In the fourteenth century, for example, Italy’s semi-autonomous city-states developed the “statutist doctrine” for resolving the problems that arose with trade and commerce across multiple legal jurisdictions. As Stephen Breyer, an associate justice of the US Supreme Court, suggests, in the absence of institutional dispute-resolution mechanisms, a case brought against a Florentine native by a native of Rome could have pulled both states into war.
Or, consider the Dutch East India Company’s seizure of a Portuguese merchant vessel, the Santa Catarina, in the Strait of Singapore in 1603. That episode gave rise to such fraught multi-jurisdictional questions that the Dutch jurist Huig de Groot (Grotius) had to be brought in to mediate, leading to one of the earliest attempts to codify international law.
Despite this long history, attempts at establishing international law have met with only limited success. Creating a system that is sensitive to the wellbeing of all individuals – what the University of Chicago’s Eric Posner calls the “welfarist approach” – quickly runs into the problem of nation-state sovereignty. As the sole enforcer of the law and guarantor of citizens’ rights within its jurisdiction, the nation-state has the prerogative to ignore or overrule laws or rights recognized by third parties.
Still, we cannot simply wait around for academic debates on such matters to reach a conclusion. The world is mired in disputes that cut across jurisdictions, not least the United Kingdom’s Brexit debacle. How will the flow of goods and people between the European Union and Britain, and between Northern Ireland and the Republic of Ireland, be managed? Neither British Prime Minister Theresa May nor anyone else has a decisive answer. The outcome of Brexit remains uncertain, even as the likelihood of May’s own exit becomes a foregone conclusion.
Meanwhile, in another domain, there is a growing realization that current antitrust laws may be insufficient for managing the issues raised by the digital economy. Though the United States is home to 12 of the world’s 20 largest tech companies, it has failed to curb their worst practices. In the absence of an international framework, national and regional governments such as the EU have begun to pursue unilateral regulatory action, at the risk of stoking tensions with US President Donald Trump’s dithering administration.
Likewise, from the Mediterranean Sea to the US-Mexico border, the flow of people with different customs and beliefs, from countries with different legal frameworks, is stretching existing immigration systems to the limit. Some of these differences can be comical. A pest-control technician treating my house in Delhi, India, once assured me that my home would be termite-free because he was using strong chemicals, and added, for further reassurance, “Ones that are totally banned in the US.” But there are also more serious conflicts of beliefs and customs, not least those involving clashes of religions. Unabated sectarian conflict in an age of sophisticated weapons and cyber warfare could be catastrophic.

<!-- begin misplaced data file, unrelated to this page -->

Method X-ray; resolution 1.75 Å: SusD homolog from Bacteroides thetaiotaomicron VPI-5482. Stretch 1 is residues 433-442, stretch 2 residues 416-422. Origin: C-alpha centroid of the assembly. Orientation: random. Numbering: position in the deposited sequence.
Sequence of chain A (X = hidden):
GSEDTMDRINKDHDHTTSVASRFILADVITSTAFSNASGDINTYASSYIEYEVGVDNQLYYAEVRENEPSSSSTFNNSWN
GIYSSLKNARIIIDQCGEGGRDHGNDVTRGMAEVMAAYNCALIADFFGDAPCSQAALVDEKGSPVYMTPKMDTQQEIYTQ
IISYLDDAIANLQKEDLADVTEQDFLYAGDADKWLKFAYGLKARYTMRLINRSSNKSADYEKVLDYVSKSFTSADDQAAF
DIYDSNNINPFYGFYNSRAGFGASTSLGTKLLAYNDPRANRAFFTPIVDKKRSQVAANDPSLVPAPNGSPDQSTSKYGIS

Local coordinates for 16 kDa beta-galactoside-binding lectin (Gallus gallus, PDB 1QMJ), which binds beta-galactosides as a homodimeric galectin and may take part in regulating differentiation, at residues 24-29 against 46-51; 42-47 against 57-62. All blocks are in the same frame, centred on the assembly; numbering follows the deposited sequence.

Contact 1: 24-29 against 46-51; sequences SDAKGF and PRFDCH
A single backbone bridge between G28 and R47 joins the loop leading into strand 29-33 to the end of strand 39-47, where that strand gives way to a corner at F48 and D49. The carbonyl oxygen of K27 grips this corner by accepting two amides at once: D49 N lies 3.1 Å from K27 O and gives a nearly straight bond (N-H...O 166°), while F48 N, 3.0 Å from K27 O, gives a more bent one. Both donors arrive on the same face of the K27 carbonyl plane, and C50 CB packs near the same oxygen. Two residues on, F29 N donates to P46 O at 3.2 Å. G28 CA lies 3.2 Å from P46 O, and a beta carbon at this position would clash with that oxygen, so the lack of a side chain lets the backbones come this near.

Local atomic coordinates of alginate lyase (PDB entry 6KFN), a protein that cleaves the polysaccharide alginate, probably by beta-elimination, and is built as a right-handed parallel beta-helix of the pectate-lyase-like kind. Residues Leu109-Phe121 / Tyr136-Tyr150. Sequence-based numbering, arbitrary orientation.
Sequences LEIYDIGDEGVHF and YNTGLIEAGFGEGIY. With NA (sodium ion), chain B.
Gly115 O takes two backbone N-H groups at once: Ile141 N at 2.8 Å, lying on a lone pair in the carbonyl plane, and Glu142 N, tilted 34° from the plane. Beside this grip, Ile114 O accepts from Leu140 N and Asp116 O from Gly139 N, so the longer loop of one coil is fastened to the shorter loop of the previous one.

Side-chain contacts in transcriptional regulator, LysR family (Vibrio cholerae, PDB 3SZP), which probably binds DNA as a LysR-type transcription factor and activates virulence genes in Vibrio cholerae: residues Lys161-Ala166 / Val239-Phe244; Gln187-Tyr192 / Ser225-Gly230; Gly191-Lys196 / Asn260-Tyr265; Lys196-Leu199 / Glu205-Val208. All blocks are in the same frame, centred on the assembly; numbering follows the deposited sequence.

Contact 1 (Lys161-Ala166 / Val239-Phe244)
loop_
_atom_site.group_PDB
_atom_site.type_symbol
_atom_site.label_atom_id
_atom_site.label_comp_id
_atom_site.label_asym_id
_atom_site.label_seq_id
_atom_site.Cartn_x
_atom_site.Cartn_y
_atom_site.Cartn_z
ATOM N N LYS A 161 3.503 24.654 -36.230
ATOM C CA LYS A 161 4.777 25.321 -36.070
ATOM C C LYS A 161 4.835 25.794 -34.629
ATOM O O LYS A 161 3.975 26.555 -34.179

While the details of international law will continue to be debated indefinitely, we can – and urgently must – adopt a global constitution in the here and now. At a minimum, such a compact would outline basic rules of behavior that all can agree to follow, and authorize enforcement by a third party that is actually empowered to carry this out.
We often appeal to individual morality and basic human decency when trying to resolve political and cultural conflicts. The assumption is that if everyone would just respect everyone else’s right to practice their own religion, many of our problems would disappear. In fact, such conflicts are often intractable, for there are some customs and practices that are fundamentally incompatible with one another.
Imagine two societies. In one, the dominant religion requires everyone to drive on the left; in the other, everyone must drive on the right. Were they forever to exist on separate islands, there would be peace. But with globalization and the movement of people between the two islands, the seeds of conflict will have been sown.
Societies can either perpetuate such conflict through war and domination, or they can agree to a common code. Some parties may need to be compensated for their sacrifices; or each party may need to offer concessions on some issues in exchange for favorable terms on others. That is the point of negotiation and compromise, for which there is no alternative other than enduring conflict.
Compromise is rarely easy, especially where interest and identity overlap. But given the extent to which globalization has already progressed, we cannot simply stay in our lane and hope for the best. The US, long a leader in establishing global norms, is retreating behind a psychological wall. We will need ordinary citizens, members of civil society, and, indeed, religious leaders to recognize the need for global collaboration and demand that policymakers take the initiative.